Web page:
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Single Payment Scheme also known as Single Farm Payment (SFP)

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Flatter Rate: The Northern Ireland Experience Future CAP for Scotland 16 March 2011 Seamus McErlean DARD. Single Payment Scheme also known as Single Farm Payment (SFP). Introduced in 2005. Options: - Historical -or- Hybrid -or- Flat rate - If Hybrid then Static -or- Dynamic

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Flatter Rate:The Northern Ireland Experience Future CAP for Scotland16 March 2011Seamus McErleanDARD

single payment scheme also known as single farm payment sfp
Single Payment Schemealso known as Single Farm Payment (SFP)

Introduced in 2005.


- Historical -or- Hybrid -or- Flat rate

- If Hybrid then Static -or- Dynamic

In Northern Ireland we choose a Static Hybrid Model

sfp why static hybrid
SFP – Why Static Hybrid?

Preference for equitable system → historical system?

Other Considerations:

Agriculture in NI dominated by livestock sectors (beef, sheep and dairy).

Coupled support concentrated at end of the beef supply chain.

Beef production systems are typically not birth to slaughter.

Previous coupled support capitalised into cattle prices.

This meant that some support was being indirectly transmitted down the chain to cow herd owners through calf prices.

Decoupling would end this transmission process.

sfp why static hybrid1
SFP – Why Static Hybrid?

Objective – to replicate the previous distribution, direct and indirect, of coupled support.

Key Driver – perceived fairness across as broad a spectrum of stakeholders as possible. This was an equity debate, not an economic debate.

Key drawback – it was recognised that what was seen as fair in the short term would be seen as increasingly unfair in the longer term. But a commitment at that stage to move to flat rates (via a dynamic hybrid) was a step to far - back in 2004.

sfp why static hybrid2
SFP – Why Static Hybrid?

Approach used – 50% of the monies allocated to Beef Special Premium and Slaughter Premium with smaller contributions from other premia was used to create a flat rate payment available to all claimants.

Everyone who was awarded entitlements would get the flat rate amount per entitlement plus additional amount based on their historical claims (if any) less contributions removed (to create flat rate).

Final position a static-hybrid - retained large historical element but also attempted to deal with indirect recipients of coupled payments (using flat rate option) - this perceived to be more equitable than simple historical option.

what were the consequences of static hybrid model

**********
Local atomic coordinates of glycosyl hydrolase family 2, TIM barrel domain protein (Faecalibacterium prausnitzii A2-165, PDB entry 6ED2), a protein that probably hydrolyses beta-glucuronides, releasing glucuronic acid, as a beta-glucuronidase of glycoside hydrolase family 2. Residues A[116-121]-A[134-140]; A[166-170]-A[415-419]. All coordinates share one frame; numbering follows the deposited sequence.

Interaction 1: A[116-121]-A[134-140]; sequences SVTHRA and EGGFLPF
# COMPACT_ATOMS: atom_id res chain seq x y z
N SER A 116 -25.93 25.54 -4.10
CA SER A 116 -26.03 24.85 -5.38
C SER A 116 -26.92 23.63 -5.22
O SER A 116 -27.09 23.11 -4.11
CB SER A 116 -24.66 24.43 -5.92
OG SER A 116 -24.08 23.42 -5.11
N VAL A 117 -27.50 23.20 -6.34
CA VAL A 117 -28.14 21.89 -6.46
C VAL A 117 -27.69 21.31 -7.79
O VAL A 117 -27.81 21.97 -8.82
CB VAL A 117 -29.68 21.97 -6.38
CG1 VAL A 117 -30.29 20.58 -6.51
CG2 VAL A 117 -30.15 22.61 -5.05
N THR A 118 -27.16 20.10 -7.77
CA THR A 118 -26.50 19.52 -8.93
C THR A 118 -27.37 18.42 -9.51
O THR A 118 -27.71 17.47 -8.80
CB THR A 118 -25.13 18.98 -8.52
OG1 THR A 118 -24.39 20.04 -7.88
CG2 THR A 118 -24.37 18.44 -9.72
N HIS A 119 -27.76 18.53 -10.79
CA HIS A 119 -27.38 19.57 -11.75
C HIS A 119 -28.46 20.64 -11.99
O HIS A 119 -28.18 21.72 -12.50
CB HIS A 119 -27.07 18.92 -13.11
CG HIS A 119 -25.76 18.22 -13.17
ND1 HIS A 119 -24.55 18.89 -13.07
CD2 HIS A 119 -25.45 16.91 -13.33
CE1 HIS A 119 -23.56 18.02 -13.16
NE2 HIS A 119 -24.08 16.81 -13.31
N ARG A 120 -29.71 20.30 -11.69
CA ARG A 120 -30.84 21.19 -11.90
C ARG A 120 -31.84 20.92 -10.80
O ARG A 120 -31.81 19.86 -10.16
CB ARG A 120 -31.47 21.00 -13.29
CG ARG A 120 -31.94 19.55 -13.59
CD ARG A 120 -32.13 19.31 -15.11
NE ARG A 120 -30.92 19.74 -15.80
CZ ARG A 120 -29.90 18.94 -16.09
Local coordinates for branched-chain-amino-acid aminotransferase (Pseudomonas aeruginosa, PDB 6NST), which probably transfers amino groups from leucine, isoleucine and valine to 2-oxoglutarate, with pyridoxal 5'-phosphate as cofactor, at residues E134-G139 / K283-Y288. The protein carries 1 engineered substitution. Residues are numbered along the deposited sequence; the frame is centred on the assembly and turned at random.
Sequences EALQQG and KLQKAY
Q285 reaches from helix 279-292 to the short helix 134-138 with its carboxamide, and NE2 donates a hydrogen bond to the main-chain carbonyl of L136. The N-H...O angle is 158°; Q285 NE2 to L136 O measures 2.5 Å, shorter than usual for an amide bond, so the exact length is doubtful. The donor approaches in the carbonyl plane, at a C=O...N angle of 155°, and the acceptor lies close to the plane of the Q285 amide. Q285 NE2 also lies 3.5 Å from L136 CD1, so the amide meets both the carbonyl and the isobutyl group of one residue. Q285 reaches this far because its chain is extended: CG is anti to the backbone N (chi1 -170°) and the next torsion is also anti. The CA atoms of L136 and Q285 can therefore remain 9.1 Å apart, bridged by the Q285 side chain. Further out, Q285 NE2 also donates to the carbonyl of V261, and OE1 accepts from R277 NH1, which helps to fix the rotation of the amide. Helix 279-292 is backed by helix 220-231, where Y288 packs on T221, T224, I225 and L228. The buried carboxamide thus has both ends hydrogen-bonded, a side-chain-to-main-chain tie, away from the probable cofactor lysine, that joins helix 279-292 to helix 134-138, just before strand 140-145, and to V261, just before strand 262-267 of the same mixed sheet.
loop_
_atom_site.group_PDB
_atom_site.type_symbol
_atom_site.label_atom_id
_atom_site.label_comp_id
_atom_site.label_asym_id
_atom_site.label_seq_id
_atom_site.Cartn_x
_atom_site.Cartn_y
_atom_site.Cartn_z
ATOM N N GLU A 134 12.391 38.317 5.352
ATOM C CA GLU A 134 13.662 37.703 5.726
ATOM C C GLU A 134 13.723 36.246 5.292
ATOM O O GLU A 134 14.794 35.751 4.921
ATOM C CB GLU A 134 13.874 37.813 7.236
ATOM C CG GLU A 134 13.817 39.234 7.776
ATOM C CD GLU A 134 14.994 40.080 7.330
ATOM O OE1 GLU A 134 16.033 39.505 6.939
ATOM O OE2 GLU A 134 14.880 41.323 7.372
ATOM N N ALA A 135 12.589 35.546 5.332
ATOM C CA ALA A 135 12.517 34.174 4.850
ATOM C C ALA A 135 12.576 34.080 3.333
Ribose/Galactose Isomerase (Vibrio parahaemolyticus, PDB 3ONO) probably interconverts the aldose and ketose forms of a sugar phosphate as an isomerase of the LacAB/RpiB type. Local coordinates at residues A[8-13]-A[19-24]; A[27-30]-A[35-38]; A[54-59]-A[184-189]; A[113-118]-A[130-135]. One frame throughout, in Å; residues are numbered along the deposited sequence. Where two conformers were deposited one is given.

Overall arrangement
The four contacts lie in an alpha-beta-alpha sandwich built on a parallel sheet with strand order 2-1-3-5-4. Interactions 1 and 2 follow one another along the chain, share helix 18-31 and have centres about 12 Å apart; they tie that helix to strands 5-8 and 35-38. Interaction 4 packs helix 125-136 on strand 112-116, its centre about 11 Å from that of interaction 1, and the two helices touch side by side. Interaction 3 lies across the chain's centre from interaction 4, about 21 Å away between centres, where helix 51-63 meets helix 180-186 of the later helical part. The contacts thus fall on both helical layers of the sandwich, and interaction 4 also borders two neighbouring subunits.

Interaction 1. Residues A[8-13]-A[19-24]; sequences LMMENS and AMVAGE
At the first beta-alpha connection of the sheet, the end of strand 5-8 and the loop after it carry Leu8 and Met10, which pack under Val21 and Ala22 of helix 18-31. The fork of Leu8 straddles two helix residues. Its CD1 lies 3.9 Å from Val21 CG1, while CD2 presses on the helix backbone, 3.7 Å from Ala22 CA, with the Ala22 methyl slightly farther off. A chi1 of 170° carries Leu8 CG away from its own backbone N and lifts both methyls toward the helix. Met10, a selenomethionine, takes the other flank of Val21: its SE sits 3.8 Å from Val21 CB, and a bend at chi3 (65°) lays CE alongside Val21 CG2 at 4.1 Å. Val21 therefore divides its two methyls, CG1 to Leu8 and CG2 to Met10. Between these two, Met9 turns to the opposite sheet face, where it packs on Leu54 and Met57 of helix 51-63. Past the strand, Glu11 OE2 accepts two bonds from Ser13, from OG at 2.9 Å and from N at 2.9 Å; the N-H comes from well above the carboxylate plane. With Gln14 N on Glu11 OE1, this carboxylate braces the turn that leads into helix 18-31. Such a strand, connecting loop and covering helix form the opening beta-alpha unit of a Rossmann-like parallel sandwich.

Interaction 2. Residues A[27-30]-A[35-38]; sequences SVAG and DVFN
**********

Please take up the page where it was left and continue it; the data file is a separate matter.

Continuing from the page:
What were the consequences of static hybrid model?

Flat rate element and the allocation of entitlements according to area declared in a future year (2005) allowed those who had not claimed coupled payments to apply for entitlements under new decoupled SFP.

Some redistribution (away from previous coupled payment claimants to new claimants)– overall this was low (4% of budget) and there was little opposition (it suited both landlords and tenants).

95% of agricultural area was claimed on.

conacre system of land rental
‘Conacre’ System of land rental

Conacre is a system of short term leasing – typically 9-11 months of the year with no rights conferred beyond this period – offers a lot of flexibility.

One third of all land farmed in NI is rented through the conacre system.

problems encountered with the static hybrid model in ni
Problems encountered with the static-hybrid model in NI

Admission of land-owners as claimants.

Double claiming of land.

New Mapping system was introduced in 2005 but problems with it have resulted in a constant need to revise and recalculate entitlements.

cap reform post 2013 future instruments
CAP Reform Post 2013 – future instruments

Pillar I – direct payments

Possible/likely move towards regional or sub-regional flat rates

Better definition and targeting of support to active farmers


average sfp payments in sda da ll 2009 post modulation
Average SFP payments in SDA/DA/LL(2009 post modulation)

Severely Disadvantaged Areas €253/ha

Disadvantaged Areas €367/ha

Lowland €376/ha

Overall average €317/ha

conclusions looking ahead
Conclusions – Looking ahead
  • A move to a regional flat rate (landowners continue to claim):
    • Redistribution away from lowland to Severely Disadvantaged Areas [possibly counter this with a sub-regional flat rate]
    • Landowners gain – C&S Lowland and Dairy lose
  • Removal of landowners using robust definition on ‘active’ farmers
    • Need to rebase entitlements or we will have a lot of unclaimed entitlements.
    • Some landowners start farming and stop renting land to real ‘active’ farmers
    • If we rebase with landowners excluded then conacre rents could increase dramatically – possible mayhem?
    • Still significant redistribution issues in any case.
  • Current distribution at a regional/sub-regional level reflects agricultural activity to some extent – so certain reluctance to moving away from this position.